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Golden State. | CALIFORNIA DATELINE / PATT MORRISON

For a Political Anthem, Maybe It's Best to Just Hum

June 16, 1998|PATT MORRISON

Recall, if you can, the stir in 1984 when a campaigning Ronald Reagan serenely embraced the acid ironies of Bruce Springsteen's working-man song "Born in the USA."

Here we go again. Ex-GOP Rep. Bob Dornan, trying to regain his former seat in Orange County, has put on his Web site a song called "Tubthumping," an angry, working-class anthem by the English Midlands group Chumbawamba.

Dornan evidently likes the refrain, "I get knocked down, but I get up again. You're never gonna keep me down." Oh, but keep listening. The song is a working-man's table-pounding pub anthem. And the band itself, says its publicist, is anarchistic, pro-gay and pro-choice. and Band members have given money to striking dockworkers, shouted out on the Letterman show about freeing a death row prisoner and recorded "Homophobia," an anti-gay-bashing ballad.

Dornan might be better off with the comfortably Republican Frank Sinatra and his lyric: "Each time I find myself flat on my face, I pick myself up and get back in the race."

That's Bob.

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Barn raising: As art lover and antiquarian, newspaper tycoon William Randolph Hearst could be as absent-minded as he was acquisitive. He once coveted some objet he saw in a magazine, and sent his buyer on a months-long quest for the item, which ended only when the buyer found that Hearst himself had already bought the thing years before and forgotten that he had.

Hearst bought whole buildings, had them dismantled, shipped and rebuilt. Now the Telegram-Tribune in San Luis Obispo says an English barn built barely 75 years after the Norman Conquest and brought here by Hearst in 1928 could be heading home.

Hearst bought Bradenstoke's priory and the barn that belonged to it, shipped the priory to his Welsh castle and sent the barn on to California. The barn, still in 109 marked and labeled packing crates, was bought in 1960 by Alex Madonna, of Madonna Inn fame, but never reassembled. Now he is talking with the townspeople of Bradenstoke, in Wiltshire, about selling it back. Bradenstoke has named its campaign Return Our Barn--ROB.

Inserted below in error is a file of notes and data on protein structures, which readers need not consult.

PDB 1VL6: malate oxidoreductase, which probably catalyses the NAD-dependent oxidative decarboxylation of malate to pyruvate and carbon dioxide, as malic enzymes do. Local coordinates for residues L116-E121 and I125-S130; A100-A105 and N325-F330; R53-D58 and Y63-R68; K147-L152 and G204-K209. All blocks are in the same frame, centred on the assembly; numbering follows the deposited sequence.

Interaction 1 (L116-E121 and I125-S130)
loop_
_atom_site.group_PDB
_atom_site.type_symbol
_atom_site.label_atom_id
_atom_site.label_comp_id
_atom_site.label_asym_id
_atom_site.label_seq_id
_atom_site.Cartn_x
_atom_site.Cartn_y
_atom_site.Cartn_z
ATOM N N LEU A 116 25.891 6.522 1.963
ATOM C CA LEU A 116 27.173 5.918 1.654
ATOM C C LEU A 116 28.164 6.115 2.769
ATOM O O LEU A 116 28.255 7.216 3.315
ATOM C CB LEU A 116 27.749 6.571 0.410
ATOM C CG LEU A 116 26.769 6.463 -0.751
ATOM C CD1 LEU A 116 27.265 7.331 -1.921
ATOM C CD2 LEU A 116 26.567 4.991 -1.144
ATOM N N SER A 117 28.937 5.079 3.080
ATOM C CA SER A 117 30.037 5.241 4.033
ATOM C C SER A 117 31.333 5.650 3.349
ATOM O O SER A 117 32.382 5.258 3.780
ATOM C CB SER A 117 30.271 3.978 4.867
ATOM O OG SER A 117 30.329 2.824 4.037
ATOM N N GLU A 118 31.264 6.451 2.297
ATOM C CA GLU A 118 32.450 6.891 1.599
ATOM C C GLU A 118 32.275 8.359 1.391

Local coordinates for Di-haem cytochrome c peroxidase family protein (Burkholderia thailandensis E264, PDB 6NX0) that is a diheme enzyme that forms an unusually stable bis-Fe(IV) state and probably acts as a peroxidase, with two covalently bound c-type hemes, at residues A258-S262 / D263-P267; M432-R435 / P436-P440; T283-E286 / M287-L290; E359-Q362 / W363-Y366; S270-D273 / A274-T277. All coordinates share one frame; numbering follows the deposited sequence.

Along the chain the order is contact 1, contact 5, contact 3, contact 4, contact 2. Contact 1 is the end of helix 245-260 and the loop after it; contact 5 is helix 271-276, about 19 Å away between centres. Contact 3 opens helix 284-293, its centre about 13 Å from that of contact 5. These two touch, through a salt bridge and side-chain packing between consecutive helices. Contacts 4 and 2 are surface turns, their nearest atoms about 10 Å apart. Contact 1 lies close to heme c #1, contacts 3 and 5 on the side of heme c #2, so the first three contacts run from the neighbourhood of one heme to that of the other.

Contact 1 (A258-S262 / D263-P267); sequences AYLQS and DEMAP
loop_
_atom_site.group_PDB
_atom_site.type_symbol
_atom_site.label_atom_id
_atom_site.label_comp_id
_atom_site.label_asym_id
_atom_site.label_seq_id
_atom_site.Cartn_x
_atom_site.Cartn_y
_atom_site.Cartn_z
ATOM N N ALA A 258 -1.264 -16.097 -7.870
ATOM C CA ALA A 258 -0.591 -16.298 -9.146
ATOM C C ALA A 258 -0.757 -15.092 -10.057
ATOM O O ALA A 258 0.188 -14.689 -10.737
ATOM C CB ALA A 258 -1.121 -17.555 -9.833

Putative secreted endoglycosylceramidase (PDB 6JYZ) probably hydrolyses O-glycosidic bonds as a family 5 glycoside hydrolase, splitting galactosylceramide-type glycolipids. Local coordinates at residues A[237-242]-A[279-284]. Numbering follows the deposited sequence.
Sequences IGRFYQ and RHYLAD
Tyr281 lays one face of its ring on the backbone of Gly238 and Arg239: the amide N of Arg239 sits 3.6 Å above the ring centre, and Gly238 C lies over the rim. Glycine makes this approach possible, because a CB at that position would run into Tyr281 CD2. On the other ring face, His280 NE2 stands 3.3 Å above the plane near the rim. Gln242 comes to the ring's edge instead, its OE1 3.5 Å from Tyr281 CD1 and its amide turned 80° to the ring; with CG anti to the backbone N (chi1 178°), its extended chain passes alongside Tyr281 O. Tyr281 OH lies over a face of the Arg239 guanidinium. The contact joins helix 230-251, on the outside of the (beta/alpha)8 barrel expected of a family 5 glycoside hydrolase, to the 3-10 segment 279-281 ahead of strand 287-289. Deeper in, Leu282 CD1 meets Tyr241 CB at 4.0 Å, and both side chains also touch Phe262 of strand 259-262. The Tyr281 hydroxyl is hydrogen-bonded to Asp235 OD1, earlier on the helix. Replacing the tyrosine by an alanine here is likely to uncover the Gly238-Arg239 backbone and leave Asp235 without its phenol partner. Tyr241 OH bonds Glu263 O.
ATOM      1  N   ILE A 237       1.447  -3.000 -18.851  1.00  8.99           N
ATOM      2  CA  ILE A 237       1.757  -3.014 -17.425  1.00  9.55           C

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(BEGIN TEXT OF INFOBOX / INFOGRAPHIC)

Voter Turnout in Primaries

The percentage of registered voters turning out for California primary elections declined sharply after 1976, and since 1982 has not been above 50%.

*--*

Date of Primary Turnout June 8, 1976 72.60% June 6, 1978 68.88% June 3, 1980 63.34% June 8, 1982 52.73% June 5, 1984 48.65% June 3, 1986 40.45% June 7, 1988 48.16% June 5, 1990 41.49% June 2, 1992 47.46% June 7, 1994 35.05% March 26, 1996 41.88% June 2, 1998 40.68%

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Source: California secretary of state

Researched by TRACY THOMAS / Los Angeles Times

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One-offs: After a duck and three ducklings wandered onto U.S. 101 south of San Francisco, the CHP slowed traffic and herded the flustered fowl to safety until wildlife rescuers arrived . . . The penmanship of Orcutt student Justine Teixeira won her the sixth-grade championship in a national handwriting contest . . . A Fresno woman will stand trial for murder for allegedly taking the wheel so her under-16 son could find and shoot an older teenager . . . A homeless man was arrested in Santa Cruz on felony animal cruelty charges after witnesses said he beat four sea lions with an oar . . . A concerned nurse at a San Bernardino hospital was fired after a newspaper told of her efforts to publicize the fact that a 24-hour crisis emergency help line listed in the phone book had been disconnected, and the same number issued to a sex-talk line . . . Of his new scheduling secretary--a Berkeley grad, lingerie model and former Miss Asian America--San Francisco mayor Willie Brown told the San Francisco Examiner, "Hey, it's the 21st century. . . . We all have interests after our work hours."

EXIT LINE

"My opinion is you shouldn't send frogs to states where they are nonnative. . . . The frogs could break the food chain."

--Larkspur fourth-grader Katie Johnson, in a letter to a Wisconsin company which inadvertently and illegally shipped African water frog tadpoles to the school. Now students face a dilemma that has stymied their elders: Do they kill the 60 frogs they've raised from tadpoles? Keep them in captivity? Or release them into the wild, where they could ravage the endangered population of native red-legged frogs made famous by Mark Twain's "Jumping Frog" story? Quoted in the San Francisco Examiner.

California Dateline appears every other Tuesday.

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